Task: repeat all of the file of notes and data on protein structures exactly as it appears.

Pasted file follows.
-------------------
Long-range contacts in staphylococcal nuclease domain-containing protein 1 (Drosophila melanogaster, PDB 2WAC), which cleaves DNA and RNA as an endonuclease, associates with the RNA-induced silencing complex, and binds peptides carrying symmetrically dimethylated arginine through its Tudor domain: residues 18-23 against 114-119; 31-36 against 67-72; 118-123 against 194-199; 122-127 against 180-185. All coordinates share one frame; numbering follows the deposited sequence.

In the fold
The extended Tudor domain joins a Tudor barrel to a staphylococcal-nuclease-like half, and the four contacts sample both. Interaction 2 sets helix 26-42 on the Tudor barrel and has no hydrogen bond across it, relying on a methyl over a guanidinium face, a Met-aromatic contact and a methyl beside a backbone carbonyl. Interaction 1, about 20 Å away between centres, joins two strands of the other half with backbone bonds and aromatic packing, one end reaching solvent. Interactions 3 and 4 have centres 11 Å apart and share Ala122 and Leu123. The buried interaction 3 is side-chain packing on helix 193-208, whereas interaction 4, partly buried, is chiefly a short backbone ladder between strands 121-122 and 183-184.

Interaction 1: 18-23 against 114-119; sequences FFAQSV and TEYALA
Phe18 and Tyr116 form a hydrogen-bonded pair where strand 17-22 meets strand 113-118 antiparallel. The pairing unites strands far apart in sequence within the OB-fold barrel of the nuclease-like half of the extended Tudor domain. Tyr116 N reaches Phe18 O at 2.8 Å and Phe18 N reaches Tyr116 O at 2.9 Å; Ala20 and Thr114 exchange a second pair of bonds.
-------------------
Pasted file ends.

Long-range contacts in staphylococcal nuclease domain-containing protein 1 (Drosophila melanogaster, PDB 2WAC), which cleaves DNA and RNA as an endonuclease, associates with the RNA-induced silencing complex, and binds peptides carrying symmetrically dimethylated arginine through its Tudor domain: residues 18-23 against 114-119; 31-36 against 67-72; 118-123 against 194-199; 122-127 against 180-185. All coordinates share one frame; numbering follows the deposited sequence.

In the fold
The extended Tudor domain joins a Tudor barrel to a staphylococcal-nuclease-like half, and the four contacts sample both. Interaction 2 sets helix 26-42 on the Tudor barrel and has no hydrogen bond across it, relying on a methyl over a guanidinium face, a Met-aromatic contact and a methyl beside a backbone carbonyl. Interaction 1, about 20 Å away between centres, joins two strands of the other half with backbone bonds and aromatic packing, one end reaching solvent. Interactions 3 and 4 have centres 11 Å apart and share Ala122 and Leu123. The buried interaction 3 is side-chain packing on helix 193-208, whereas interaction 4, partly buried, is chiefly a short backbone ladder between strands 121-122 and 183-184.

Interaction 1: 18-23 against 114-119; sequences FFAQSV and TEYALA
Phe18 and Tyr116 form a hydrogen-bonded pair where strand 17-22 meets strand 113-118 antiparallel. The pairing unites strands far apart in sequence within the OB-fold barrel of the nuclease-like half of the extended Tudor domain. Tyr116 N reaches Phe18 O at 2.8 Å and Phe18 N reaches Tyr116 O at 2.9 Å; Ala20 and Thr114 exchange a second pair of bonds.